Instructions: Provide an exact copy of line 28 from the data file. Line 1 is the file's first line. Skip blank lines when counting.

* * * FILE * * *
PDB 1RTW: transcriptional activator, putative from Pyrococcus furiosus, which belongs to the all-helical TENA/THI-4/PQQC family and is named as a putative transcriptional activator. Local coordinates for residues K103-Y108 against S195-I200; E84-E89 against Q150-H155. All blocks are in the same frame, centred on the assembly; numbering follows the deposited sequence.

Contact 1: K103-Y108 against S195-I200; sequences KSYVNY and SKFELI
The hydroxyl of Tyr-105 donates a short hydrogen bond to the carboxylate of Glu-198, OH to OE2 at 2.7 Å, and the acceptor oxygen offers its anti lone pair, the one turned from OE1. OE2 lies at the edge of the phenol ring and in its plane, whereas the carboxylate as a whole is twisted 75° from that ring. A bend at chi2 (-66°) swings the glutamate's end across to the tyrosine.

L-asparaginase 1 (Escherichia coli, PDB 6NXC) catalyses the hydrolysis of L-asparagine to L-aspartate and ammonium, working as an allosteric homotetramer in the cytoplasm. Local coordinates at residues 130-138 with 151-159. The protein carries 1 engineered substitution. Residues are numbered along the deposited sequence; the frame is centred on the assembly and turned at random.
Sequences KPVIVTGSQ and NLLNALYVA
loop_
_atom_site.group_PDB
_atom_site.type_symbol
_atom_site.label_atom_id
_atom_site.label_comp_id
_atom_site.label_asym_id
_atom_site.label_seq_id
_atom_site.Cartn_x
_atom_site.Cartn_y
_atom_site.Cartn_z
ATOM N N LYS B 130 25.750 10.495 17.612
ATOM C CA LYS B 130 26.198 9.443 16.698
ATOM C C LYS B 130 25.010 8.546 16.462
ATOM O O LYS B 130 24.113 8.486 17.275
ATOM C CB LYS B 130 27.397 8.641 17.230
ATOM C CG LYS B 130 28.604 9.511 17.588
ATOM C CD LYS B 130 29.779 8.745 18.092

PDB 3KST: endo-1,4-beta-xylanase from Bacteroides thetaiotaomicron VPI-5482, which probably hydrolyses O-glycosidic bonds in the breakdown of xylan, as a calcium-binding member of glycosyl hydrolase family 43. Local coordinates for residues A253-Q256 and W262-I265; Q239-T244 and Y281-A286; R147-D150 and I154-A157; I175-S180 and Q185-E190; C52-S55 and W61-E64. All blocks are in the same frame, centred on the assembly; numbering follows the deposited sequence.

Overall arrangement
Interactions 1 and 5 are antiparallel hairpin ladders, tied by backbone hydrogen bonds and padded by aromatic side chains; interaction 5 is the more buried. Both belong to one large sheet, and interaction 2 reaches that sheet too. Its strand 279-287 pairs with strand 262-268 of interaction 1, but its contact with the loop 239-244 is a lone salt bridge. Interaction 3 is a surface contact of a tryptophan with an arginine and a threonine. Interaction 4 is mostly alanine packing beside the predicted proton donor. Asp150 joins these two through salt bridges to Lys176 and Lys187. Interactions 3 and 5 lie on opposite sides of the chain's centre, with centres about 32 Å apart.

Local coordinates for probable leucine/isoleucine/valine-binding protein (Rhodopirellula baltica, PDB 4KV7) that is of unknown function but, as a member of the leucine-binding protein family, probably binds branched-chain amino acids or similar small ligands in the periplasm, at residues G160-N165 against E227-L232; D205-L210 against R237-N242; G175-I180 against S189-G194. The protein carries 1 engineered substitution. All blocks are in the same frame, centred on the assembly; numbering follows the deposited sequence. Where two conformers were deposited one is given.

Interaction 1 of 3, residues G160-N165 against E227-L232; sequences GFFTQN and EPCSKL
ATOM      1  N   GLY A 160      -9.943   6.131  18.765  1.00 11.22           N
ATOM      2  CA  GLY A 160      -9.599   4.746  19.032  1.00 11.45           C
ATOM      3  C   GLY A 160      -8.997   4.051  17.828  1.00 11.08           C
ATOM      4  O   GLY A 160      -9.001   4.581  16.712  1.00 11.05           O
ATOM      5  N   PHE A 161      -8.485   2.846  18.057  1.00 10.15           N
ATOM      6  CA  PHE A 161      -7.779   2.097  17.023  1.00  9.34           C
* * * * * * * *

ATOM      1  N   GLY A 160      -9.943   6.131  18.765  1.00 11.22           N